Dr. Debas also noted that CUGH would begin building collaborative relationships with AAMC, the Association of Schools of Public Health, the Global Health Council and others.  He described CUGH’s policy goals as promoting the role and need of university-based global health programs to Congress, the executive branch, the private sector and the public.

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Editor’s Note: Center Director Christine Lubinski will be live blogging from a meeting at NIH today of university leaders hoping to seize on the surge in interest in global health studies.

The number of students enrolled in global health programs in the US and Canada has more than doubled in the last three years, according to a survey released today by the Consortium of Universities for Global Health (CUGH).

CUGH is a relatively new organization, formed in response to this surge in interest on college campuses in global health studies. CUGH leaders are meeting just outside Washington today, at the National Institutes of Health, to discuss how they can make the most of this trend by providing new and expanded opportunities for young people who want to help stave off disease in the developing world.

The Center’s Christine Lubinski will be live-blogging from the two-day CUGH meeting, which will feature presentations by five university presidents and several top Obama Administration officials, including Dr. Eric Goosby, Obama’s global AIDS coordinator, and Dr. Ezekiel Emanuel, a special advisor to the White House on health policy.

“You cannot overstate the energy and enthusiasm on university campuses today with students who want to work on global health issues,” said University of Washington President Mark A. Emmert, according to today’s CUGH news release.

Other participants said the spike in interest should get university leaders thinking about fresh ways to approach—and to fund—global health education.

“We must think of health education in a different way,” said Tachi Yamada, president of the Global Health Program at the Bill & Melinda Gates Foundation. “We need more research, more instruction and more ideas on how to tackle some of the most difficult challenges in global health.”

The CUGH survey shows that:

*the number of undergraduate students enrolled in global health programs increased from 1,286 to 2,687 over the last three years;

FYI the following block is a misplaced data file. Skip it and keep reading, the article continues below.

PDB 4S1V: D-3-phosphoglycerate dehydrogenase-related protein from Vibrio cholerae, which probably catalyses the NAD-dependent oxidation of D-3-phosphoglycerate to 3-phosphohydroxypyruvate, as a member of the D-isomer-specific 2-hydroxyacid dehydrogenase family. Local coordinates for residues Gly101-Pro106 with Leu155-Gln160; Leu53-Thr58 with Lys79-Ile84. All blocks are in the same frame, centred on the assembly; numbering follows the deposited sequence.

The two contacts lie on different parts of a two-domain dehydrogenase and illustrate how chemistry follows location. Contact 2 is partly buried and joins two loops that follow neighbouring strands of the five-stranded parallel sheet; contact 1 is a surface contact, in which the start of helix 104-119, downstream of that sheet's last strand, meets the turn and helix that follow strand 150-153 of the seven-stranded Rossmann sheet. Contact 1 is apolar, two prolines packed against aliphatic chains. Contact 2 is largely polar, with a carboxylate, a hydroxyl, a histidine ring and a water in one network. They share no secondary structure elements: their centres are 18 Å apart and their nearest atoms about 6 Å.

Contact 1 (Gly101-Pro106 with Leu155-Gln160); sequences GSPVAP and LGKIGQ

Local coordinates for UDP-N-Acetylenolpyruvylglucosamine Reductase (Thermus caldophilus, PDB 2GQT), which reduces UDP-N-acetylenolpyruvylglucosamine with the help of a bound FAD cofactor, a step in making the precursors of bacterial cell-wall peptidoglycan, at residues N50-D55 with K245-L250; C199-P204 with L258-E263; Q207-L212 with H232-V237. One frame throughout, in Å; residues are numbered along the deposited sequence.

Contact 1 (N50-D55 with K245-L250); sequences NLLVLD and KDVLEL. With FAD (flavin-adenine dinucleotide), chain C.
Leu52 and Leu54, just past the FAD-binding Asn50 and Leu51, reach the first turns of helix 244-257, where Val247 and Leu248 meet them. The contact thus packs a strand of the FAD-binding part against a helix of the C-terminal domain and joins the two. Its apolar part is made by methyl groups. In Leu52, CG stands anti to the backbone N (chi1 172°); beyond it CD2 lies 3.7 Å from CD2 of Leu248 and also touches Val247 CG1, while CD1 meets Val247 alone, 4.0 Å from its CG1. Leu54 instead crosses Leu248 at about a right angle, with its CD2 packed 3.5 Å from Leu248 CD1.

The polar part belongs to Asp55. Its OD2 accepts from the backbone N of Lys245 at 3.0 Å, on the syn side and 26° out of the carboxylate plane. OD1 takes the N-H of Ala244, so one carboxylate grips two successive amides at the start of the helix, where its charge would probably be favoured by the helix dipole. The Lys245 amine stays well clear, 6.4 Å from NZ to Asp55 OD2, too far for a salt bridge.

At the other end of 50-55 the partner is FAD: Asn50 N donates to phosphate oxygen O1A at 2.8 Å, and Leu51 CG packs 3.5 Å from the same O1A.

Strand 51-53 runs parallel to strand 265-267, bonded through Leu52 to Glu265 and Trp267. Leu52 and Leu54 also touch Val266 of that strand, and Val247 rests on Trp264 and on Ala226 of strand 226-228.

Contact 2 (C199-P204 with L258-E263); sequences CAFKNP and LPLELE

*the number of graduate students enrolled in such programs has increased from 949 in 2006 to 2,010 this year.

For more information, check back here for posts on the meeting, go to CUGH’s website, and read our earlier item on a July briefing on this topic by Michael Merson, director of the Duke Global Health Institute and one of CUGH’s founders.

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Last night I attended a session here in Cape Town that addressed the controversial issue of to what extent HIV/AIDS programs have helped strengthen the delivery of non-AIDS health services in developing countries.

This has been a hot topic in the global health debate, in the wake of last-month’s release of a WHO-led study of the impact of global health initiatives, such as PEPFAR. The WHO report indicated there was mixed evidence, mostly positive, but some negative, regarding the impact of disease-specific strategies.

Then the debate intensified when The Lancet claimed the study showed that the initiatives worsened inequalities in health services, with Health GAP and other groups stating that the report showed exactly the opposite.

To shed some light on the broader issue of health system impact, the presenters at last night’s satellite session, organized by the International AIDS Society, summarized the proceedings of a two day pre-meeting on the crisis facing health systems. (The IAS also included a brief summary of the latest research on the issue in their July 2009 newsletter.)

IDSA member Dr. Wafaa El-Sadr was one of the speakers. She said that while there was mixed evidence from qualitative studies of the issue, and more research was needed, she believes that the AIDS investment has pulled the overall health system forward. History has shown, she said, that you have to have passion and urgency to increase any investment in health, and nothing better provides that sense of urgency than a disease epidemic like AIDS. The challenge now, she said, is to learn from the experience of scaling up AIDS programs and focus on sustainability while at the same time preserving a sense of urgency. (more…)